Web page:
Love at Your Own Risk

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GCh Whiskey Mac's Nina Simone participating in a Texas A&M DCM study

By now you’ve come to the obvious conclusion that the Doberman is the ultimate house, family, office, jogging, hiking, snuggle bug, dock diving, couch potato, follow-you-into-the-bathroom, costume-wearing, know-when-you’re-hurting, agility, trick, class-clown, let-you-know-if-something ain’t-right, baby-sittin, lizard-chasin dog in the world. There’s just one problem…. They will NEVER live long enough. In fact they have a nasty habit of dying before their 10th birthday. And I guarantee you will want to die when they do.

 

Our biggest problem is Dilated Cardiomyopathy or DCM. There is still no reliable genetic marker for it yet. 50% of all Dobermans will die of DCM. It can take them as young as 4 or not till they are 10. It runs in every line on the planet. There is no escaping the risk. Why is this? Our gene pool is stupid small. All Dobermans are related… literally. We are not the only akc breed with this problem but it has hit us especially hard. Of course there are many dobes that live past 10 but they are the exception. The testing we do can only diagnose a problem. It can not predict who gets the disease and who passes it on to their get. No Doberman breeder can guarantee their puppies won’t get it. I do echocardiograms on all of my dogs every year and I own my own digital holter. Backyard breeders don’t do these kind of tests because they are expensive but it’s the only thing we’ve got to fight against this disease. 

Earlier I said we have no reliable genetic marker. We do have 2 markers now but we still do not understand how and under what circumstances they turn on and off. The DPCA has invested millions into research looking for the silver bullet that would help us steer our way out of this box. When the markers known as dcm 1 and dcm 2 were isolated we were elated. Unfortunately it became clear almost immediately that there were plenty of dogs with the marker who never succumbed and just as many who tested clear who did. Some breeders continue to test for these markers but do not make breeding decisions solely on the results.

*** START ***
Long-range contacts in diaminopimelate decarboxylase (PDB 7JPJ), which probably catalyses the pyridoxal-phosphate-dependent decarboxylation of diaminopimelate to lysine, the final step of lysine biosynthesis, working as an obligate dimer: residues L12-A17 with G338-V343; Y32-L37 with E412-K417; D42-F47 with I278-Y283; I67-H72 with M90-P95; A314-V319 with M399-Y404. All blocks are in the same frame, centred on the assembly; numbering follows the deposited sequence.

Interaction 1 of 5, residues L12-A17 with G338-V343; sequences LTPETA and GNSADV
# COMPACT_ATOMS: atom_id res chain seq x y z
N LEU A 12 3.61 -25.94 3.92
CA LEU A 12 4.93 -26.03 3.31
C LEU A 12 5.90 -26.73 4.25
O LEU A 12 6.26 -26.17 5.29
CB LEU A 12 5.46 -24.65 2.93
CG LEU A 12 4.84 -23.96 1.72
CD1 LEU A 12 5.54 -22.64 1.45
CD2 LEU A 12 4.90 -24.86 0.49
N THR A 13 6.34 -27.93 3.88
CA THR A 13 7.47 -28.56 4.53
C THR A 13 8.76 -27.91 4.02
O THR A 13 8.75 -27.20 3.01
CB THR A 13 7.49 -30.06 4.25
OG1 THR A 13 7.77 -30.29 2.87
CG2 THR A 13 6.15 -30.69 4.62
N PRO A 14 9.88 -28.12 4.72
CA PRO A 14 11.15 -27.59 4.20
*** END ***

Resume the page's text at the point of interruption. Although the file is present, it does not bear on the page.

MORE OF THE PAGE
Sound like I’m trying to convince you to get a mutt? I am. You’ve got to REALLY love this breed to stay with it. If you want a dog who’s got the best chance of staying healthy into their teens you need to get a mixed breed with a big gene pool. Purebred dogs are always going to be inherently riskier than mutts. Please think about all of this when considering this breed. 

 

Regarding Jlo and Billie…. Their sire died of cardio however their maternal grandmother Pearl is about to turn 10 and their great grandmother Scarlett is 13 yrs 5 months old!  Three bitches from Scarlett’s litter made it to 13. Their paternal grand sire lived past 12. As you can see breeding Dobermans is a balancing act of calculated risk.